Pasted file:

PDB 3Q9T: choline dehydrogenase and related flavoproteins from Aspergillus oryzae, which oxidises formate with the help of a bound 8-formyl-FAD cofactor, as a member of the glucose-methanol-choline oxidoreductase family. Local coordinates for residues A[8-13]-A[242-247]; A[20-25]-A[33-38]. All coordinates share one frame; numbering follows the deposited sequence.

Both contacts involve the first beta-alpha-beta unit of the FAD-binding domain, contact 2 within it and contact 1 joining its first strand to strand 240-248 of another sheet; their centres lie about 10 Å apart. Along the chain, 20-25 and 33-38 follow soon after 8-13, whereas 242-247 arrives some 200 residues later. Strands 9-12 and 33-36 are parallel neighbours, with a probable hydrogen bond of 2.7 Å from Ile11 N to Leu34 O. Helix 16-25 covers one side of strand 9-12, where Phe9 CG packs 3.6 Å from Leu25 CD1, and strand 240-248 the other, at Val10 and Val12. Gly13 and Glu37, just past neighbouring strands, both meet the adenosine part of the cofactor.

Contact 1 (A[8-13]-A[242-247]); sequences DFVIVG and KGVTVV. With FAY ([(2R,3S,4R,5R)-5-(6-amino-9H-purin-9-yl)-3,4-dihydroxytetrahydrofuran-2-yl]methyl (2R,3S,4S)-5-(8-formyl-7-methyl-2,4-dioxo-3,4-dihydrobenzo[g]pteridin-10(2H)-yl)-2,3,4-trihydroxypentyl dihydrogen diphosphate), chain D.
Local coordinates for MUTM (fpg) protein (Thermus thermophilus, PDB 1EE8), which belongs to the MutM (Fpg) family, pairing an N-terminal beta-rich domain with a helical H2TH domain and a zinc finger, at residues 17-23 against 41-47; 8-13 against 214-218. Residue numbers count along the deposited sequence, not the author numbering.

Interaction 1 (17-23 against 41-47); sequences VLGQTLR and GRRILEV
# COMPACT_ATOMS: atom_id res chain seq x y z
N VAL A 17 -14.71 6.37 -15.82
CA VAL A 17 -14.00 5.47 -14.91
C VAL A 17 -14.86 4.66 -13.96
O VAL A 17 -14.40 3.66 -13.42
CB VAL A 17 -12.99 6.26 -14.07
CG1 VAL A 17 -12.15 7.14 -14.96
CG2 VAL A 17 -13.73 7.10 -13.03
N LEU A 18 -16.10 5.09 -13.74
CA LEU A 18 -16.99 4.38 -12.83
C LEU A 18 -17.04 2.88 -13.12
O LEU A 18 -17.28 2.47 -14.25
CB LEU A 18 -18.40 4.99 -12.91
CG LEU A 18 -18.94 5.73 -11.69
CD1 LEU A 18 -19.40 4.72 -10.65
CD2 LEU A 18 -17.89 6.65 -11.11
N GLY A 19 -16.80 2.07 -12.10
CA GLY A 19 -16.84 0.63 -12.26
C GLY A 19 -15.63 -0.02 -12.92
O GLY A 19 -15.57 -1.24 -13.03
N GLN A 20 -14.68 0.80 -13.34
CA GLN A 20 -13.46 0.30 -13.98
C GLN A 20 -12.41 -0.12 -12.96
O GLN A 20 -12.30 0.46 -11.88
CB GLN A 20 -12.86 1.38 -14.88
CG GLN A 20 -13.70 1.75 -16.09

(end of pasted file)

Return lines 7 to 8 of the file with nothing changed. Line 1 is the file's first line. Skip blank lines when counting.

N VAL A 17 -14.71 6.37 -15.82
CA VAL A 17 -14.00 5.47 -14.91